Click here to see my suggestions.

3. Experiment with your camera!

  • Set it to full auto and test its abilities in different lighting conditions, with different subjects and situations. Does it always get it right in terms of exposure? Are you every time satisfied with the results?
  • Try different scene modes, if your camera offers any. Analyse resulting images for exposure elements. How do different modes affect your camera's decisions for choosing exposure settings? Would you decide the same way?
  • Try program mode with no adjustments. Take another set of images similar to those captured in full auto. Are the results different in terms of used exposure settings?

What's next?

Congratulations! You've learned a lot. You know how your camera uses available light to adjust its settings when taking a picture. You know how exposure value is composed from its elements. You know how changing one of them will affect the others and the look of the final image.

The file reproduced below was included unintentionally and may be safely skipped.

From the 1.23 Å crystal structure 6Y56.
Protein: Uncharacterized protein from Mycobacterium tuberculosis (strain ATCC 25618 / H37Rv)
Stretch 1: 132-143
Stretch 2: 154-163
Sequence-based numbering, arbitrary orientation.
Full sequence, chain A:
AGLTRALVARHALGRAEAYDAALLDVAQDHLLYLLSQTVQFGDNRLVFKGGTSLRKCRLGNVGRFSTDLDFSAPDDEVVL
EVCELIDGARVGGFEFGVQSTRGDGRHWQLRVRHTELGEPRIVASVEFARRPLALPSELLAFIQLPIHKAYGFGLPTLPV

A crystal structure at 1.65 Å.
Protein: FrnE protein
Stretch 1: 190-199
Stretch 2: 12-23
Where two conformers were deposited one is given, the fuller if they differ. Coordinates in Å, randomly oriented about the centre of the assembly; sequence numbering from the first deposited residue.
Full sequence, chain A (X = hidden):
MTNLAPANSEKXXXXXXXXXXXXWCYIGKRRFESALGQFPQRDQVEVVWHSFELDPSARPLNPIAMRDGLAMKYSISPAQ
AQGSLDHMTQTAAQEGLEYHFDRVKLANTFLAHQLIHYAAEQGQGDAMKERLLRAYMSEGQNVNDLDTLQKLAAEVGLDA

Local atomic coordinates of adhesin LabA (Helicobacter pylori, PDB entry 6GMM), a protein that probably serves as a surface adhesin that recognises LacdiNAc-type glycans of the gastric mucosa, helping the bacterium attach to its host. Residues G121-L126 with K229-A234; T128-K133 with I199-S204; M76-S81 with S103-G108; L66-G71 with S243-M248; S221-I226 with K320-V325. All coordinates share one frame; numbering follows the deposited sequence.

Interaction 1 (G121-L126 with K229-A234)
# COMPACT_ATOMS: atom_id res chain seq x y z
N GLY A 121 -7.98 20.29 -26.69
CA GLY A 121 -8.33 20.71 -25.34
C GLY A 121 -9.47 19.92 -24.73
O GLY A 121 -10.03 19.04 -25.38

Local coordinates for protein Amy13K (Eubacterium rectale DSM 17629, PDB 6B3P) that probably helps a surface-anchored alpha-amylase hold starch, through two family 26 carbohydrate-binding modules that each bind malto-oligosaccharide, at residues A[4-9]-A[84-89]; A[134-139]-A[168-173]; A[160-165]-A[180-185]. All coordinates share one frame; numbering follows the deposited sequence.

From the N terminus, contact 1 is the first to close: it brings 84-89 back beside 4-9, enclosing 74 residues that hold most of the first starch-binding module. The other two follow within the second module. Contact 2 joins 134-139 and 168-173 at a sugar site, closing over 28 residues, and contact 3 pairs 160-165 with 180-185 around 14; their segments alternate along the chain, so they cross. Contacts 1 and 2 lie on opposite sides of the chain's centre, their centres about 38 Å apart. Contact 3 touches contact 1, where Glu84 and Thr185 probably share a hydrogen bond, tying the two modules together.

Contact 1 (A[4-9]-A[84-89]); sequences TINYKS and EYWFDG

You should be ready by now to leave full auto behind, and for good.

If still in doubt, just ask below!

Tags: #cameraexposure #photographylessons #photocourse

Other tutorial topics

Brief history of photography
History of photography, from the early beginnings to the present day.
Photography composition
Composition is ultimately what your photography stands or falls with. Even with the exposure nailed down, if your images don't engage the viewer, nobody will bother. Read here what matters in order to succeed.